From: Tavis Barr (firstname.lastname@example.org)
Date: Tue Feb 11 2003 - 19:57:23 EST
That would do it. :) Is AbiWord purposefully avoiding Pango? Is it so
that it renders the same way across platforms? Or is Pango support
On Tue, 2003-02-11 at 19:44, Dom Lachowicz wrote:
> Hi Tavis,
> I think that Pango has its own shapers for Bengali and
> other Devanagari based scripts. Right now Abi has its
> own shaping engine that does not use Pango - we
> currently use XFT2 on Linux to draw the necessary
> I'm no i18n expert by any stretch of the imagination,
> but I *think* this is what's going in here.
> --- Tavis Barr <email@example.com> wrote:
> > Hi everyone.
> > I just installed AbiWord 1.1.3 from the RPMs and I
> > have to say I'm very
> > impressed by the progress. Congratulations.
> > I'm trying to get the Bengali input method to work
> > under gtk+. I use a
> > plugin called imbeng, available from:
> > I fire up AbiWord under and Indian Bengali locale
> > (LC_ALL=bn_IN.UTF-8
> > abiword-2.0 &) and change the font to a Bengali font
> > (Mukti in this case
> > but I don't think it matters).
> > The Bengali input method is correctly chosen by
> > default (i.e., if I
> > right-click in the text entry area, it's selected
> > under "Input Methods")
> > and when I start typing, the appropriate Bengali
> > characters come out.
> > This already means that it's at least half-working,
> > because the imbeng
> > program is responsible for turning multiple
> > keystrokes into
> > multiple-keystroke characters.
> > However, the characters don't glyph properly when I
> > display them. There
> > are two points here and I'll try to give some
> > background.
> > Bengali (and other Devanagari-based scripts) work in
> > a system where each
> > syllable in a word is represented by a glyph for a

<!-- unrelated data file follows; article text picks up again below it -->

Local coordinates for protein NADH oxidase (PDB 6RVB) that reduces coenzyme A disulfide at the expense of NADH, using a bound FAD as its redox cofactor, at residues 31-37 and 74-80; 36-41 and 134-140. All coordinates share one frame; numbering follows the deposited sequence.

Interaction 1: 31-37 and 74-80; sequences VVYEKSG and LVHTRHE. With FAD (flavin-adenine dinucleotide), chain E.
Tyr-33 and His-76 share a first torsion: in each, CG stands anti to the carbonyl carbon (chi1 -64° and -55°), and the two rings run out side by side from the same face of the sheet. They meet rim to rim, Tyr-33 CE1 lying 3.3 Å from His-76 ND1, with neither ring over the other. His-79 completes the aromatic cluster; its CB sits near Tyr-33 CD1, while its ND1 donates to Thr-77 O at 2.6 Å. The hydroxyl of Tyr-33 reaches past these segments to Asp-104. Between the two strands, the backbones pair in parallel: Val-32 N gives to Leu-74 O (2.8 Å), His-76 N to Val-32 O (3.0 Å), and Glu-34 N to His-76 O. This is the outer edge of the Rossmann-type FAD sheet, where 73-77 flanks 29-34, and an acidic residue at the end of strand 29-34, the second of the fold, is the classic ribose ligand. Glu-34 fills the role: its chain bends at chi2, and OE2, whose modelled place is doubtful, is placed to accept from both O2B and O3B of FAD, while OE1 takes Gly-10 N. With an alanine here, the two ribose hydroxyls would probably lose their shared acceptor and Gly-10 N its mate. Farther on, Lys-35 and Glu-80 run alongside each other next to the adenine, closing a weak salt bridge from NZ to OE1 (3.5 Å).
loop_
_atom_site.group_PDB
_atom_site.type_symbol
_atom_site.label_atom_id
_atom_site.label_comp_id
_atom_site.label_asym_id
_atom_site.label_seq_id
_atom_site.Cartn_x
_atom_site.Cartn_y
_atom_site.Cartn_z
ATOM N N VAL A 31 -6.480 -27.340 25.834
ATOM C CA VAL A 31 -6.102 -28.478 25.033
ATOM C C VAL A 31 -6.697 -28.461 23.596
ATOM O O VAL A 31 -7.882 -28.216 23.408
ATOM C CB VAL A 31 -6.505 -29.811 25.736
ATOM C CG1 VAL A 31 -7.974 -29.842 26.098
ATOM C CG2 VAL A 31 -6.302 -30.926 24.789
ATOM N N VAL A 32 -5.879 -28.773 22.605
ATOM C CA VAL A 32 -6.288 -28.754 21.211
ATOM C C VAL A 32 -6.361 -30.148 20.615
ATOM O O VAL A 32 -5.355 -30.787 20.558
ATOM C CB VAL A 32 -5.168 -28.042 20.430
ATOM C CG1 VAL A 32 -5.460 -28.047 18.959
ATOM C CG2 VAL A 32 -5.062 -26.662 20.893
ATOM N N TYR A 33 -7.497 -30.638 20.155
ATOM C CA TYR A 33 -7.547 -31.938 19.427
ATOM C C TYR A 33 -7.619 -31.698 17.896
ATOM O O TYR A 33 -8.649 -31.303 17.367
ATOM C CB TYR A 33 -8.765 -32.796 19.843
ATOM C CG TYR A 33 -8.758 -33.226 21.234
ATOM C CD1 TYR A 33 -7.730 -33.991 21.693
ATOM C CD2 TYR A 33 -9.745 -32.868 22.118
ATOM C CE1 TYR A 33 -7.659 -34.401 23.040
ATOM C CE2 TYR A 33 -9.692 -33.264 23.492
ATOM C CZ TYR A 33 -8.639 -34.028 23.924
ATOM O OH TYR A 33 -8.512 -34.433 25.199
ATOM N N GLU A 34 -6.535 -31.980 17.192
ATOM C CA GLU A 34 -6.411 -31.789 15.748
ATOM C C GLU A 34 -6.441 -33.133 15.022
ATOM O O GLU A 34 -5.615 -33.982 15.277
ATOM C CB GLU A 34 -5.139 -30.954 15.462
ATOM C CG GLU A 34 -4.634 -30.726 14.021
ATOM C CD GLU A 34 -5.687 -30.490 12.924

> > consonant (or a
> > single glyph for a string of consonants if they are
> > pronpounced
> > together, such as "str" or "pl") and an attached
> > glyph for the vowel
> > that follows that consonant. (Words that start with
> > a vowel get a
> > separate starting-vowel glyph.) Depending on the
> > vowel, sometimes the
> > vowel sign comes to the left of the consonant,
> > sometimes to the right.
> > For example, "e" and "i" come to the left of the
> > consonant in Bengali,
> > "a" to the right, "u" below, and "o" on both sides.
> > So, for example, if I type the Bengali word "sneho"
> > (meaning
> > "affection"), I should expect to get a glyph for
> > "sn", and then the
> > glyph for "e" which in this case comes to the left
> > of the glyph for
> > "sn."
> > Instead, I get the glyph for s followed by the glyph
> > for n, and the "i"
> > to the right of it all.
> > One thing that makes me think that this is an issue
> > of rendering and not
> > input: Each of the consonants (s and n), when it is
> > displayed, is
> > followed by a special Bengali punctuation marker
> > underneath that sort of
> > means "don't treat the next character as a separate
> > syllable." So the
> > proper way to render appears to involve combining
> > consonants into one
> > glyph when they are followed by this marker.
> > Currently, gedit 2.0 renders this input method
> > correctly.
> > I also suspect that if this problem exists for
> > Bengali, it probably
> > exists for other Indian languages.
> > I'm sorry I don't know more about the internals to
> > be able to suggest
> > precisely what's wrong. I hope this note is helpful
> > anyway in pointing
> > out a bug. For more information on rendering
> > Bengali, you might wish to
> > visit the Bengali Linux project at
> > www.bengalinux.org and talk to one of
> > the developers there, who may at least know how it
> > works on gedit (which
> > is their reference program).
> > Although I'm not familiar with the programs, I can
> > and do code; let me
> > know if there is any way I can assist with this.
> > Thanks,
> > Tavis
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